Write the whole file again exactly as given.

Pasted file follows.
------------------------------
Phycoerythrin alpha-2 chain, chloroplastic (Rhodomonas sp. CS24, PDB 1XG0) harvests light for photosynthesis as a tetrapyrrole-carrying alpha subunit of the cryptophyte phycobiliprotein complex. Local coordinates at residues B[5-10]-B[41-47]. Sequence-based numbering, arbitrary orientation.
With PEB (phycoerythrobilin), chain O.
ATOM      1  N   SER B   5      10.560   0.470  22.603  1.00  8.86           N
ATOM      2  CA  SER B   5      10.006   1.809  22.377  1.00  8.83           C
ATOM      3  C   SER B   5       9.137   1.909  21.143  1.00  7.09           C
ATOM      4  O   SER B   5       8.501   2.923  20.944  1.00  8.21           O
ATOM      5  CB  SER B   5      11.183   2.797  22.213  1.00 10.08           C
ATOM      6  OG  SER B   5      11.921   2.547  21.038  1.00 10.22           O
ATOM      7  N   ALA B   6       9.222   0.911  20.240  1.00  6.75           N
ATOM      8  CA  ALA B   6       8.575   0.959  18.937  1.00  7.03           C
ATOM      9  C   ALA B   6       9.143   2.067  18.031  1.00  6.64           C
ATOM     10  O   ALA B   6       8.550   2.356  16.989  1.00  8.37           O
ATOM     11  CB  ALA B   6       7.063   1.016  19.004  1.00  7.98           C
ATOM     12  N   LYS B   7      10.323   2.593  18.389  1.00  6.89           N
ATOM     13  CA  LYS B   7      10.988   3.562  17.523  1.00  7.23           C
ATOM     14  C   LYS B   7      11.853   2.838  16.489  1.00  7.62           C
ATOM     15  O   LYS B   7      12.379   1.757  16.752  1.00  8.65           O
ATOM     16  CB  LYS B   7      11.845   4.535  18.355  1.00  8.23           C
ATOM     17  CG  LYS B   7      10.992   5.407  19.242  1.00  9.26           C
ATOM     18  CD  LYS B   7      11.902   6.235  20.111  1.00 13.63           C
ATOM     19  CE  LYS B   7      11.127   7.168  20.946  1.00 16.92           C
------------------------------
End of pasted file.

Phycoerythrin alpha-2 chain, chloroplastic (Rhodomonas sp. CS24, PDB 1XG0) harvests light for photosynthesis as a tetrapyrrole-carrying alpha subunit of the cryptophyte phycobiliprotein complex. Local coordinates at residues B[5-10]-B[41-47]. Sequence-based numbering, arbitrary orientation.
With PEB (phycoerythrobilin), chain O.
ATOM      1  N   SER B   5      10.560   0.470  22.603  1.00  8.86           N
ATOM      2  CA  SER B   5      10.006   1.809  22.377  1.00  8.83           C
ATOM      3  C   SER B   5       9.137   1.909  21.143  1.00  7.09           C
ATOM      4  O   SER B   5       8.501   2.923  20.944  1.00  8.21           O
ATOM      5  CB  SER B   5      11.183   2.797  22.213  1.00 10.08           C
ATOM      6  OG  SER B   5      11.921   2.547  21.038  1.00 10.22           O
ATOM      7  N   ALA B   6       9.222   0.911  20.240  1.00  6.75           N
ATOM      8  CA  ALA B   6       8.575   0.959  18.937  1.00  7.03           C
ATOM      9  C   ALA B   6       9.143   2.067  18.031  1.00  6.64           C
ATOM     10  O   ALA B   6       8.550   2.356  16.989  1.00  8.37           O
ATOM     11  CB  ALA B   6       7.063   1.016  19.004  1.00  7.98           C
ATOM     12  N   LYS B   7      10.323   2.593  18.389  1.00  6.89           N
ATOM     13  CA  LYS B   7      10.988   3.562  17.523  1.00  7.23           C
ATOM     14  C   LYS B   7      11.853   2.838  16.489  1.00  7.62           C
ATOM     15  O   LYS B   7      12.379   1.757  16.752  1.00  8.65           O
ATOM     16  CB  LYS B   7      11.845   4.535  18.355  1.00  8.23           C
ATOM     17  CG  LYS B   7      10.992   5.407  19.242  1.00  9.26           C
ATOM     18  CD  LYS B   7      11.902   6.235  20.111  1.00 13.63           C
ATOM     19  CE  LYS B   7      11.127   7.168  20.946  1.00 16.92           C